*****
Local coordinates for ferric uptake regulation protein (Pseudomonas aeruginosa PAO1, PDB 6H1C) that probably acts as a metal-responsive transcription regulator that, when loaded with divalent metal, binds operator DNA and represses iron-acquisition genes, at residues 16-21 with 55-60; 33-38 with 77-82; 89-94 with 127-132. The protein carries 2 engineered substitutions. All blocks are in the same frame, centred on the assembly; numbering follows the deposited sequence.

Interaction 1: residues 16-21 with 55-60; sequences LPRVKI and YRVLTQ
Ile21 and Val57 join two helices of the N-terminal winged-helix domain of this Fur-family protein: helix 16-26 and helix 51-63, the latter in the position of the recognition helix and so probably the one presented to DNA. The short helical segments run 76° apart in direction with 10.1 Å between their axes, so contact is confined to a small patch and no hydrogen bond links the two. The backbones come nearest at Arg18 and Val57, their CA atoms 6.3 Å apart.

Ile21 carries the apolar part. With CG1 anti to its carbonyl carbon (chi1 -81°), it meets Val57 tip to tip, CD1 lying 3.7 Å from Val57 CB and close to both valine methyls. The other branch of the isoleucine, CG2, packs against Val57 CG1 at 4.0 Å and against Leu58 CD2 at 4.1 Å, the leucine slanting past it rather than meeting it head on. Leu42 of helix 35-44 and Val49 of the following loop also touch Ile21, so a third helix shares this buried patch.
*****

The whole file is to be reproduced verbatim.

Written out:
Local coordinates for ferric uptake regulation protein (Pseudomonas aeruginosa PAO1, PDB 6H1C) that probably acts as a metal-responsive transcription regulator that, when loaded with divalent metal, binds operator DNA and represses iron-acquisition genes, at residues 16-21 with 55-60; 33-38 with 77-82; 89-94 with 127-132. The protein carries 2 engineered substitutions. All blocks are in the same frame, centred on the assembly; numbering follows the deposited sequence.

Interaction 1: residues 16-21 with 55-60; sequences LPRVKI and YRVLTQ
Ile21 and Val57 join two helices of the N-terminal winged-helix domain of this Fur-family protein: helix 16-26 and helix 51-63, the latter in the position of the recognition helix and so probably the one presented to DNA. The short helical segments run 76° apart in direction with 10.1 Å between their axes, so contact is confined to a small patch and no hydrogen bond links the two. The backbones come nearest at Arg18 and Val57, their CA atoms 6.3 Å apart.

Ile21 carries the apolar part. With CG1 anti to its carbonyl carbon (chi1 -81°), it meets Val57 tip to tip, CD1 lying 3.7 Å from Val57 CB and close to both valine methyls. The other branch of the isoleucine, CG2, packs against Val57 CG1 at 4.0 Å and against Leu58 CD2 at 4.1 Å, the leucine slanting past it rather than meeting it head on. Leu42 of helix 35-44 and Val49 of the following loop also touch Ile21, so a third helix shares this buried patch.